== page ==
Before we proceed to the merits of Eagle's argument, however, we must address Schmidt's claim that Eagle has waived any reliance on the combination exemption. Schmidt argues that the combination exemption is an affirmative defense that should have been raised in Eagle's answer.*fn3 She also argues that, in response to a request to admit, Eagle admitted that Schmidt was not an administrative employee. Schmidt made these arguments, which she frames as an issue of "estoppel," to the district court on summary judgment, but the district court did not mention waiver or estoppel in its opinion granting summary judgment.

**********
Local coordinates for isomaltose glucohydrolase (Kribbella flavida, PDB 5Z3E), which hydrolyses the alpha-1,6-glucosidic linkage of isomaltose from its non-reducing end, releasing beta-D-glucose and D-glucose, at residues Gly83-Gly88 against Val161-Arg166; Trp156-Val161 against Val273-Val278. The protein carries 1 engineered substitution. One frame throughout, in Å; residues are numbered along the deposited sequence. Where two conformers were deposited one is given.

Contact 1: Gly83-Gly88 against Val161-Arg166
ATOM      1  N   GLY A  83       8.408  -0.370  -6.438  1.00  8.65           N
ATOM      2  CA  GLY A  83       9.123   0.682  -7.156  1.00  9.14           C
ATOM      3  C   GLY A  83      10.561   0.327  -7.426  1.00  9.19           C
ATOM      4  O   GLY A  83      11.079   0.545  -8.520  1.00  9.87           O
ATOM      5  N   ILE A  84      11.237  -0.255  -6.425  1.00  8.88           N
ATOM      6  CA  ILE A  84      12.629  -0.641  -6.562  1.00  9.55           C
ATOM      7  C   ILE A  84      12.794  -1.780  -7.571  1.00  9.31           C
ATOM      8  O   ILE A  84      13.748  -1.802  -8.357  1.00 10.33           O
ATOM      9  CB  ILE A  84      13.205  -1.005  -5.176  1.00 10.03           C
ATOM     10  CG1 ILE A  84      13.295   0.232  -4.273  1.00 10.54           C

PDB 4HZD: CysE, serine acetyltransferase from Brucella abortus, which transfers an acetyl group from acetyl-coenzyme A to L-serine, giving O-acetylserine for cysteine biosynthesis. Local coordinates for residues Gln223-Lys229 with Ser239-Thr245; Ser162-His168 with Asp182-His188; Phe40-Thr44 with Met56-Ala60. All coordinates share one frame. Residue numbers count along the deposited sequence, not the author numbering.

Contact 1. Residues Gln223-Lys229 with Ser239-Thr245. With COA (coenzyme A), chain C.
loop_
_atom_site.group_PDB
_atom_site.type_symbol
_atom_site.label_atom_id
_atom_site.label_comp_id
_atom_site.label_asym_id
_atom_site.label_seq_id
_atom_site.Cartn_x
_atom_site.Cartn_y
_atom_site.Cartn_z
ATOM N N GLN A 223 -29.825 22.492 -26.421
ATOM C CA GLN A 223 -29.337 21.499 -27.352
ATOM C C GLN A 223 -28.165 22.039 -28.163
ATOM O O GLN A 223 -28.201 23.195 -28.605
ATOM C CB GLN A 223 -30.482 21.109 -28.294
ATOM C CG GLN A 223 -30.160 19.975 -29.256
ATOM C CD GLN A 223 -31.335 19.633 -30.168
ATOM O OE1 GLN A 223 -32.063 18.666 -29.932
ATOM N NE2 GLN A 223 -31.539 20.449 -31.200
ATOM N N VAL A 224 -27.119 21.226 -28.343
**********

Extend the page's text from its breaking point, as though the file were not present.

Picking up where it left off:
While Fed. R. Civ. P. 8(c) directs parties to raise affirmative defenses in the pleadings, a delay in raising an affirmative defense only results in waiver if the other party is prejudiced as a result. See Curtis v. Timberlake, 436 F.3d 709, 711 (7th Cir. 2005). Eagle did not raise the administrative or combination exemptions explicitly in its answer. It did, however, deny that Schmidt was a covered employee under FLSA and deny that Schmidt was a nonexempt employee. The nature of Schmidt's work was the primary focus of the depositions of Albee and Schmidt. Schmidt argues that Eagle misled her by denying in discovery that she was an "administrator" as defined in the FLSA regulations. But the request to admit was itself misleading-"administrator" is defined only as the Administrator of the Wage and Hour Division. See 29 C.F.R. § 541.1 (2009). Although it seems unlikely that Eagle's counsel thought Schmidt was asking them to admit that she was the Administrator of the Wage and Hour Division, rather than inartfully asking if Eagle intended to invoke the administrative exemption, Eagle's response was literally true and the confusion, if any, stems from Schmidt's vague request to admit. In any event, Eagle's consistent position that Schmidt was an exempt employee and the course of discovery as a whole should have put Schmidt on notice that the administrative and combination exemptions were at issue. Eagle raised the combination and administrative exemptions in its opening brief on summary judgment and Schmidt argued them on the merits in her response brief. Because Schmidt has not shown any prejudice from Eagle's delay in raising the administrative and combination exemptions to FLSA, the district court did not abuse its discretion in reaching the merits. Curtis, 436 F.3d at 711.